The world is on the brink of a new, all-encompassing revolution moving at exponential speed. We are witnessing the emergence of innovative technological trends such as artificial intelligence, the internet of things, robotics, 3D printing, nanotechnology, and others with applications as diverse as the technologies themselves. The combination of these technological breakthroughs is the Fourth Industrial Revolution. Each revolution brings systemic implications and this one is no different. What is different is the extensiveness of its scope and the vitality of its impact on our existing interaction, distribution, production and consumption systems – and even on our identities.
But the impact of the technological revolution on economies and society is not preordained and can be shaped by policies at the local, national and global levels.In order to optimally leverage the Fourth Industrial Revolution for our collective progress and prosperity, we need governance frameworks, protocols and policy systems that ensure inclusive and equitable benefits. Most importantly, we need to embrace the fact that technological evolution exists in a social context and not just as a business case. In order to achieve this, we need to design normative and regulatory approaches to ensure that it is human-led and human-centred.
With more than 50% of its population under the age of 27, India’s role is also going to be pivotal in shaping the global Fourth Industrial Revolution agenda in a responsible, scalable and inclusive manner.
The Indian philosophy of blending science and spirituality for harmonious co-existence reaffirms faith in human ingenuity and adaptability. The advent of the Fourth Industrial Revolution can help India leapfrog traditional phases of development and accelerate its transition to a developed nation. Deploying these technologies optimally and strategically can create a potent mix of resources and infrastructure that can yield better quality, more sustainable growth. With more than 50% of its population under the age of 27, India’s role is also going to be pivotal in shaping the global Fourth Industrial Revolution agenda in a responsible, scalable and inclusive manner.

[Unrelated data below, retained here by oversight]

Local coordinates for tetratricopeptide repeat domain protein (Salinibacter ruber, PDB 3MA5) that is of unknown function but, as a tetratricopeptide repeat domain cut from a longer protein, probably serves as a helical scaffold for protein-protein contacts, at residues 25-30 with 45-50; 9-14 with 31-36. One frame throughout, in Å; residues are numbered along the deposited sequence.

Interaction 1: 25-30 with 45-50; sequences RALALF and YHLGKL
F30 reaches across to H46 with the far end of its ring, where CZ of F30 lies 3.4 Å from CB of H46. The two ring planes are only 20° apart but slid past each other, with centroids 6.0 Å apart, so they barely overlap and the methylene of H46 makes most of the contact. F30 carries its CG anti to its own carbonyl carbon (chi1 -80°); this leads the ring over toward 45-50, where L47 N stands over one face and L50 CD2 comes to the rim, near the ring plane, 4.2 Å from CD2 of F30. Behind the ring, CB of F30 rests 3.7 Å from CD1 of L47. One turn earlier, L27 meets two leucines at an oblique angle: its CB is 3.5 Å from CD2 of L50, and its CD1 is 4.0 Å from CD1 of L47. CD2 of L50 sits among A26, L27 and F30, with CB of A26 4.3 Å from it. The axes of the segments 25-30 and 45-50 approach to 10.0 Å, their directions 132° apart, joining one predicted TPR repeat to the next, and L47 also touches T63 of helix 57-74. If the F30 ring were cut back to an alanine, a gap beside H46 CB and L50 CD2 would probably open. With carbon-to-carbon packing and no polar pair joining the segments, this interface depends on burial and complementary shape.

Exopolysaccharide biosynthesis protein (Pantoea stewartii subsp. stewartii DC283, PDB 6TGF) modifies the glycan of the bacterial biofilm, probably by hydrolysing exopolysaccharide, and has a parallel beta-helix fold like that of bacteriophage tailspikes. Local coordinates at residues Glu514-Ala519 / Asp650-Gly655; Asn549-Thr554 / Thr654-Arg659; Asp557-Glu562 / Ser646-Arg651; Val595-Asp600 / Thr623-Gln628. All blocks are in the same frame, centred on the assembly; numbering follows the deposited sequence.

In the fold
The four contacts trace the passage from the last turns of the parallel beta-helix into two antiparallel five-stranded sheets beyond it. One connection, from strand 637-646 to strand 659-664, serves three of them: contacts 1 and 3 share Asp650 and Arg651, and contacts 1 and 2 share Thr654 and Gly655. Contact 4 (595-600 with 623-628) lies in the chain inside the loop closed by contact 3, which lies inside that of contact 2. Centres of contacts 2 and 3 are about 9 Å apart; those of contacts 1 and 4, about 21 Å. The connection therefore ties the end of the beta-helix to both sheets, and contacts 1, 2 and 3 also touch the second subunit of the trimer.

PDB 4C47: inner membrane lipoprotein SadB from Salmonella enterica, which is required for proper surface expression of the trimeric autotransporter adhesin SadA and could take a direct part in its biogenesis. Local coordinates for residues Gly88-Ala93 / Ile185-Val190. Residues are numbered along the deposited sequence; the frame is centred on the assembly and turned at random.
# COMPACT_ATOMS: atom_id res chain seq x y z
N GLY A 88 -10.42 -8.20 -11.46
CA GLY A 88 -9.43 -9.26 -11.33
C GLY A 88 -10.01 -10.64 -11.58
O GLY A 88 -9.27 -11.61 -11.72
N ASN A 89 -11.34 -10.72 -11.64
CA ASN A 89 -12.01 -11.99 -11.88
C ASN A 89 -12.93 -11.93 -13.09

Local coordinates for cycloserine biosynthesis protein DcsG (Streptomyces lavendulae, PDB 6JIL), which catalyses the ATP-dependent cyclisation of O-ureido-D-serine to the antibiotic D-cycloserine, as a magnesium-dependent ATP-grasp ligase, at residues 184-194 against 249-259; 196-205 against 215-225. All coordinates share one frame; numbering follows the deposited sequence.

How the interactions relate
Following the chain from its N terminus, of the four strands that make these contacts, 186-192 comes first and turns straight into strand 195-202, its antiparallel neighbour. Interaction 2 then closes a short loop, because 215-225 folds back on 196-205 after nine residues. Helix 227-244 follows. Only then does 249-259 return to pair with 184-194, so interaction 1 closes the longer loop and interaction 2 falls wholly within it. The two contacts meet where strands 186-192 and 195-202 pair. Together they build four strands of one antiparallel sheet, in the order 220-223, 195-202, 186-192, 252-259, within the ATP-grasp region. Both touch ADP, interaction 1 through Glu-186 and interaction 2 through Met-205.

The Fourth Industrial Revolution holds a lot of promise for India. As Prime Minister Modi has articulated, artificial intelligence (AI) can be used effectively to reduce poverty, improve the lives of farmers and make the lives of the differently abled simpler. AI has vast applications across sectors – ranging from medicine to criminal justice, to manufacturing, to finance. Similarly, blockchain has potential applications to a wide range of issues – from cross-border data flows to the future provision of government services and natural resource management. This can help India reduce property and other disputes, increase transparency and fight corruption, among others. Additionally, unmanned aircraft systems, commonly referred to as drones, have the ability to increase crop yields, make dangerous jobs safe, and act as a lifeline for remote populations. Drones are an enabler in realizing Prime Minister Modi’s call to double farmer incomes by 2022.
Prime Minister Modi’s “Together for All, Development for All” clarion call and his emphasis on embedding technological evolution within this philosophy for broad-based development will be a key driver of inclusive growth and progress.
Apart from being pervasive, rapid and non-linear, the Fourth Industrial Revolution is also transient, which reinforces the need to build flexible and dynamic models to respond to the changes and optimize their impact. Realizing the country’s potential to lead in and influence the Fourth Industrial Revolution, the World Economic Forum has partnered with the Government of India to set up the Center for the Fourth Industrial Revolution India in Mumbai, Maharashtra. The Center will work to accelerate the development and implementation of governance protocols for emerging science and technology to best serve citizens, society and the public at large. By working with central and state governments, private sector actors, international organizations, and civil society groups, the Center for the Fourth Industrial Revolution India will design and pilot practical tools for the agile governance of specific technologies.
The Indian Government is already on the right path by bringing the necessary structural reforms and promoting an entrepreneurial ecosystem through initiatives such as Startup India and the Atal Innovation Mission. Prime Minister Modi’s “Together for All, Development for All” clarion call and his emphasis on embedding technological evolution within this philosophy for broad-based development will be a key driver of inclusive growth and progress. With one of the youngest labour forces in the world, a sizeable technical aptitude, the second largest number of internet users on mobile devices and the second largest English speaking population, India is well positioned to enhance its global leadership in a post Fourth Industrial Revolution era. With the right mix of accelerators – including regulatory frameworks educational ecosystems and government incentives – India can lead the Fourth Industrial Revolution while simultaneously enhancing the quality, equity and sustainability of its own growth and development outcomes.
(Børge Brende is the President of the World Economic Forum. He has previously served Norway as Minister of Foreign Affairs, Minister of the Environment and as Minister of Trade and Industry.)
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